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YOUTH BEAT

Finding Inexpensive Rooms to Rent at Universities and Colleges

May 09, 1999|LUCY IZON | Lucy Izon is a Toronto-based freelance writer. Internet http://www .izon.com

Finding an inexpensive, safe place to base yourself in a large city, either in North America or abroad, can be a challenge, especially if you want more privacy than a youth hostel dormitory room would provide. Some travelers' hostels do have single and twin rooms available at higher rates, but another option is a student residence. Many universities and colleges rent out rooms during school holidays, and you usually don't have to be a student to take advantage of this.

The drawbacks to residence rooms are that you will likely have the washroom down the hall, and the facilities can vary from new and attractive to spartan and well worn. But you should be able to find a private room at a reasonable price. This winter I stayed in a residence room at the International Student House in London, which is going through a slow face lift. The room was clean although somewhat dismal. But it was well located, and downstairs there was a restaurant and a fitness club I could use for a small extra fee. On the second floor there was a bustling Internet cafe.

Tourist boards may be able to help you with names and addresses of local educational institutions that rent rooms. You can always contact the director of residences to check on accommodations at any college or university.

The most comprehensive source on the wide range of residence accommodation available around the world is the "Campus Lodging Guide." The revised 19th edition is now available, and it lists 597 colleges and universities in the U.S., Canada, Britain, Europe, New Zealand and Australia that rent rooms to travelers by the day, week or month. All prices are quoted in U.S. dollars. It suggests, for example, that in Daytona Beach, Fla., you can stay at the Embry Riddle Aeronautical University for $25 single or $40 double (children welcome). In Sydney, Australia, the University of New South Wales has single rooms for $31, doubles for $51. Breakfast is included, and you would be close to some beaches, such as Bondi Beach. Canadian listings include the University of Ottawa, which rents rooms between May and August. A single room, within walking distance of the Parliament buildings, is listed at $20.50; double rooms are $35, and discounts are available for students.

"Campus Lodging Guide" also includes information on hotels, motels, inns, bed-and-breakfasts and home exchange programs, plus 391 YMCAs that offer accommodation for men and women. Copies of "Campus Lodging Guide" are available for $16.95, plus $1.30 tax from B&J Publications, P.O. Box 5486, Fullerton, CA 92838-0486; tel. (800) 525-6633, fax (714) 525-6625, Internet http://www.campus-lodging.com.

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Council Travel's spring/summer edition Student Travels is now available. This free magazine features detailed travel planning information and stories on student-style trips to Turkey, France and Australia/New Zealand, plus Britain-on-a-Budget information from the British Tourist Authority. For a free copy call: 1-800-2COUNCIL, Internet: http//www.counciltravel.com. Forty percent of Council Travel, a subsidiary of the Council on International Educational Exchange, was recently purchased by the Ireland-based global student travel company--USIT. This means that Council Travel's 70 offices in the United States are now part of a 150-office worldwide student/youth travel agency network.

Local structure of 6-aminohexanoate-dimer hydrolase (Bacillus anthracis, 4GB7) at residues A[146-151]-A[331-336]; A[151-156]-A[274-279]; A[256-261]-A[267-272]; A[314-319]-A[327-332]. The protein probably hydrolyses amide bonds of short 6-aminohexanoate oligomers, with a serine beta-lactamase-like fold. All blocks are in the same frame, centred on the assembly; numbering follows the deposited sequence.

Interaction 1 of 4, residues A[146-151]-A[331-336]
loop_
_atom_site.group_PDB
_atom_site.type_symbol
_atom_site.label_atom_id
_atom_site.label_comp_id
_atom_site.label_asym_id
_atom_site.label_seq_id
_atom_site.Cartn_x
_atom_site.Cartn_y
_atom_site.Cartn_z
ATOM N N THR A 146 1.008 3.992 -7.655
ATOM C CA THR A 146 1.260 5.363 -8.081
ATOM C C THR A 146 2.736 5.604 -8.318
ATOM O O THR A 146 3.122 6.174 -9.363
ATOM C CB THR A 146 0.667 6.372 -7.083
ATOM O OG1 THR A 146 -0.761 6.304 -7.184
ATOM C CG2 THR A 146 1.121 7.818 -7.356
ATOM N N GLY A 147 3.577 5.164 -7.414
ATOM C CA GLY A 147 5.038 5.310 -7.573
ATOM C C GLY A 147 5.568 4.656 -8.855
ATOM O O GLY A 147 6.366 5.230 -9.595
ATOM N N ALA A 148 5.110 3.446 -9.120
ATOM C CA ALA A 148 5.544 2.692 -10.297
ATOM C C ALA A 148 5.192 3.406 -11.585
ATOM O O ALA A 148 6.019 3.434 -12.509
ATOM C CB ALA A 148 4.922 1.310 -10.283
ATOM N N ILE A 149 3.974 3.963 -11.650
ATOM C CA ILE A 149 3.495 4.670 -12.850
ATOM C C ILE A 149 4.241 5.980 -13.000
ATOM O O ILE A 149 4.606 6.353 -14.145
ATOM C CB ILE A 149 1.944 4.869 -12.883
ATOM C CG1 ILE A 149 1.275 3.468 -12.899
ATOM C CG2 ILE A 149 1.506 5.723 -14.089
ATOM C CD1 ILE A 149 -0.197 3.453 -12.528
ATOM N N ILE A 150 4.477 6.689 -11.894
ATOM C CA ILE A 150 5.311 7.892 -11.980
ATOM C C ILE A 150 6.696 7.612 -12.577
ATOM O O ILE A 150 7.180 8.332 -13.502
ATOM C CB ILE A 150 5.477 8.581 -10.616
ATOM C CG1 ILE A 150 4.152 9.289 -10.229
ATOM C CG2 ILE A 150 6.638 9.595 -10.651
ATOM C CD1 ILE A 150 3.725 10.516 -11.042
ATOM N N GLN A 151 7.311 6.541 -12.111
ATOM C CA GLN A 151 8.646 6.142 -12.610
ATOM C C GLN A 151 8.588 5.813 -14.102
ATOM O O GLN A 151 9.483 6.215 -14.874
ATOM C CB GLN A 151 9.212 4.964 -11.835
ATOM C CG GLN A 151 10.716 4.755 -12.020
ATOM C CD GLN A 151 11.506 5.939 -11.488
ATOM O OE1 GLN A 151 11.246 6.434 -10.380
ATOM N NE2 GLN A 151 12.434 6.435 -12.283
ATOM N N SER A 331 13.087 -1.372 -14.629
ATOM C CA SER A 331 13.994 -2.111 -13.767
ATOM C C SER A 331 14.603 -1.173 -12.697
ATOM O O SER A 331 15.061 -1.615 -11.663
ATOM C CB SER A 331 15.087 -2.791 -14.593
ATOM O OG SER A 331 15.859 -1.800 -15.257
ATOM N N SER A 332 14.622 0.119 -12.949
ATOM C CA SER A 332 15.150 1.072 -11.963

Competitor STA Travel, which has more than 30 student travel agencies in the United States and 200 affiliated offices worldwide, has a new look and new address for its Internet site: http://www.statravel.com. The site is easy to navigate and offers instant air fare quotes and online bookings and sales of rail passes and student/youth identity cards. It also includes information on work-abroad programs (in Britain and Australia), plus message boards and destination information.

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Flying Pig youth hostels in Amsterdam have introduced a free Internet access service for their guests, and if you don't have an e-mail address they will help you set up a free one.

There are two Flying Pig locations in Amsterdam. The Flying Pig Palace is in the Museum Area on the edge of Vondelpark. You can find it at Vossiusstraat 46, 1071 AJ Amsterdam; tel. 011-31-20-400- 41-87, e-mail palace@flyingpig.nl. There are beds in 12-person dormitory rooms from $12.50, or in four-person rooms for $18. A double room is $28 per person. There's free luggage storage, a cafe and a fully equipped kitchen where you can cook meals. You can find it by taking Tram 1, 2 or 5 from Central Station to Leidseplein.

The Flying Pig Downtown is just a block from Central Station, and near the red light district. It's at Nieuwendijk 100, 1012 MR Amsterdam, tel. 011-31-20-420-68-22, and within walking distance of the Anne Frank house, the Royal Palace and Dam Square.

More details on the hostels, plus tips on Amsterdam, are available on the Internet at http://www.flyingpig.nl.

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